Tokamak data mirror for JET and MAST data – moving towards an open data repository for European nuclear fusion research



Overview of the pilot

Our data pilot will provide a mirror of experimental data from two magnetic confinement nuclear fusion devices (Tokamaks) at the Culham Centre for Fusion Energy (CCFE): the Joint European Torus (JET) and the Mega Amp Spherical Tokamak (MAST). The research community will be plasma physics and fusion researchers, engineers and technologists from the 29 members of the EUROfusion consortium and around 100 associated organisations, including those delivering the next generation nuclear fusion device (ITER) in southern France, namely ITER-IO (France) and Fusion 4 Energy (Spain).

The scientific & technical challenge

Data from the JET and MAST experiments has been collected over many years (JET has been operating since 1984). It is hosted at CCFE and made available via bespoke APIs and visualisation tools. We would like to make more use of standard data infrastructure including object-storage platforms and modern APIs. The challenges in making use of a third party platform include:

  • Maintaining the native data versioning and validation status information
  • Maintaining the link to local identifiers for data items
  • Not losing information from the native hierarchical structure of the data
  • Complying with UK government and EU policies on hosting and access restrictions
  • Keeping mirrored data in sync as new versions of individual data items supersede old ones There is scope for EUROfusion members to make more use of each other’s data. We intend to make it simpler to access JET and MAST data remotely.

Data volumes are ever increasing – both the total per experiment and the size of individual signals such as high-resolution camera data. It’s necessary to plan ahead and evolve our data infrastructure to cope with this continued growth. We are also keen to develop and pilot data management approaches for the next generation nuclear fusion device, ITER, which is currently being constructed in southern France. ITER’s individual experimental runs will have a much longer duration than the current generation of tokamaks and will generate up to 0.4PB of data per day. There is lots of potential for researchers to make more use of HPC facilities and we aim to provide more convenient ways to make data available for this purpose. We estimate that several hundred users might initially make use of the EUDAT data mirror once it’s fully tested and publicised.


The EUDAT platform appeals because the general approach and the services available align well with our own ideas about the future of our data management infrastructure. The Europe-wide nature of our research community is a good fit with EUDAT’s scope.

B2SHARE will be used to provide on-demand access to individual data items via APIs. We will collaborate with EUDAT developers to address some of the challenges around data structure, versioning and access controls. The EUDAT move towards cloud-like interfaces based on SWIFT matches our own current approach. We will help guide the development of a RESTful interface to meet community needs.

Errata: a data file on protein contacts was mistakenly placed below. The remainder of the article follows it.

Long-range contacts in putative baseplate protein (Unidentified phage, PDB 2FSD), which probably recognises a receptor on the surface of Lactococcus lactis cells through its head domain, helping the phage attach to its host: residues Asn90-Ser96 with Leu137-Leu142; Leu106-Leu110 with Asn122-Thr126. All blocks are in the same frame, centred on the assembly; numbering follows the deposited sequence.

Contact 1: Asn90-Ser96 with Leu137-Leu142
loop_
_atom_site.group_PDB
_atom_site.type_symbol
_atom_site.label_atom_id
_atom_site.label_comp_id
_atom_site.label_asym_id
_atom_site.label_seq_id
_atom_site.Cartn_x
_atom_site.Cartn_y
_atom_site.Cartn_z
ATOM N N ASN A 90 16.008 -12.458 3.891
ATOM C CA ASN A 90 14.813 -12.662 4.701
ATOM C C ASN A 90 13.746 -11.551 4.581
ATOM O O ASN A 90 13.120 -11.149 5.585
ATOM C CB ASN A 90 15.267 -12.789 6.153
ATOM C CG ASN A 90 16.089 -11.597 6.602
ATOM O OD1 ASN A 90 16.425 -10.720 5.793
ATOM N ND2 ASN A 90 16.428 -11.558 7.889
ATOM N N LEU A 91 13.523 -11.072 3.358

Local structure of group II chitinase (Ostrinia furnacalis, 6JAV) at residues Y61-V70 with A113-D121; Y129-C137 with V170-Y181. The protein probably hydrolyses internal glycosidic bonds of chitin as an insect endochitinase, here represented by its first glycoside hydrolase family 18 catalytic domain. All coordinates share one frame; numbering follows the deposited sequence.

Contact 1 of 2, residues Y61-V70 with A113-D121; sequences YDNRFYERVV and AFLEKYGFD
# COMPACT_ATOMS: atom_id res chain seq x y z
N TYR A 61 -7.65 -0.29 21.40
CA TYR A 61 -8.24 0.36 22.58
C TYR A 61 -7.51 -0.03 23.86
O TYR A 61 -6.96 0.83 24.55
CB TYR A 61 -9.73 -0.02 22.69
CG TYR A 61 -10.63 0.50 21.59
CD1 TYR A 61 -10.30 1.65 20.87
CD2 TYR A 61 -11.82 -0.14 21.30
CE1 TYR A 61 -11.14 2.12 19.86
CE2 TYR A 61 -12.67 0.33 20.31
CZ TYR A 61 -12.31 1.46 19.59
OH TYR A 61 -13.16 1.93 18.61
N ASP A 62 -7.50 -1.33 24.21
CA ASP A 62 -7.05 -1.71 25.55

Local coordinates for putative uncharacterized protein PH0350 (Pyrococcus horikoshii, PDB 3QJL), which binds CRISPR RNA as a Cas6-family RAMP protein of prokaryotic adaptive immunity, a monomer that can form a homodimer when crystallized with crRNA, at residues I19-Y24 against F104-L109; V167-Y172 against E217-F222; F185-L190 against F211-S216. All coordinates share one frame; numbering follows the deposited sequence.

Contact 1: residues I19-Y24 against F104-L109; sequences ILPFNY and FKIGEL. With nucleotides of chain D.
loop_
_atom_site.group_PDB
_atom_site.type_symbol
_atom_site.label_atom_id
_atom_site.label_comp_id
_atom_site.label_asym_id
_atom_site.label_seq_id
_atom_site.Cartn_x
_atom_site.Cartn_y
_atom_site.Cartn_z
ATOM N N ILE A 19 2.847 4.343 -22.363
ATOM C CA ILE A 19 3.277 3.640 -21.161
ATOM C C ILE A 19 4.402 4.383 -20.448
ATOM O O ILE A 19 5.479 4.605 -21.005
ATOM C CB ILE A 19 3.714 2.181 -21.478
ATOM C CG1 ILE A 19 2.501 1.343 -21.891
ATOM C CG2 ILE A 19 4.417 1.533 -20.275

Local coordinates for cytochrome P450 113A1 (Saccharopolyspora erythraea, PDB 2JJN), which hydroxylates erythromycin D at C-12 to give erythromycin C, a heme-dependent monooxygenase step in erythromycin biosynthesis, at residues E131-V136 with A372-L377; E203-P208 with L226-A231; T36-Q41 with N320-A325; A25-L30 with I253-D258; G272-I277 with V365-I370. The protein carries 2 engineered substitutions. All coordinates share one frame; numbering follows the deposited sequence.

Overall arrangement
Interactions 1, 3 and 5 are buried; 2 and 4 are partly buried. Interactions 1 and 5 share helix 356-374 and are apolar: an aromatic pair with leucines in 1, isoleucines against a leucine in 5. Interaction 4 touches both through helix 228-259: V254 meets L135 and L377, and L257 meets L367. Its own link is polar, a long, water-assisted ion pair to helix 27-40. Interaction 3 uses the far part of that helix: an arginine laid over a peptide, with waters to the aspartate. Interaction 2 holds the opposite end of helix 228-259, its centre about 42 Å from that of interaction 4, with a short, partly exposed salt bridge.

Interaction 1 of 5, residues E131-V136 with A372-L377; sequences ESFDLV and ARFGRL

B2FIND will be used for data discovery. We aim to provide improved meta-data such as aliases or tags for commonly used signals to help users who aren’t familiar with the machine-specific signal names.

B2SAFE will be used for resilient data storage. This will improve the redundancy of our data management infrastructure and allow bundles of data to be downloaded for particular purposes.

B2STAGE will be used to test shipping data sets between EUDAT storage sites and HPC clusters at Harwell (UK) and CINECA (Italy). This will reduce the need to create and move data bundles manually which can be difficult to manage and break the provenance chain.

Expected outcomes

The EUDAT data pilot provides us with a chance to explore how our data systems can best be integrated with cloud-based data management infrastructure. Because it is separate from our existing systems, there will be more freedom to come up with the best solution without having to address total backward-compatibility from day one. The project will enable users from the EUROfusion community to access data from the JET and MAST experiments more conveniently without complicated remote access arrangements. We intend to extend the number of researchers using the data by making it more easily discoverable and providing access in more convenient ways. The ability to ship datasets to HPC clusters for processing should encourage more use of these facilities and improve the convenience and traceability of the workflow.

Expected domain legacy

This study will be a proof of concept for delivering nuclear fusion data on EUDAT services. If successful we would like to make it the primary route for remote access to our data and continue to improve the meta-data and access interfaces. Use of EUDAT could be a means of ensuring the continued availability of the data beyond the lifetime of the current experiments. In the longer term we could aim gradually to increase the scope of the data hosted to include more of the raw data from JET in addition to the more commonly used processed data. If the pilot is successful we hope it will grow into a shared repository for data from other nuclear fusion experiments across Europe. This could be a step towards more common tools and interfaces, shared between the various experiments. We are keen to develop and pilot data management approaches for ITER, the next generation nuclear fusion device, along with our colleagues in other organisations.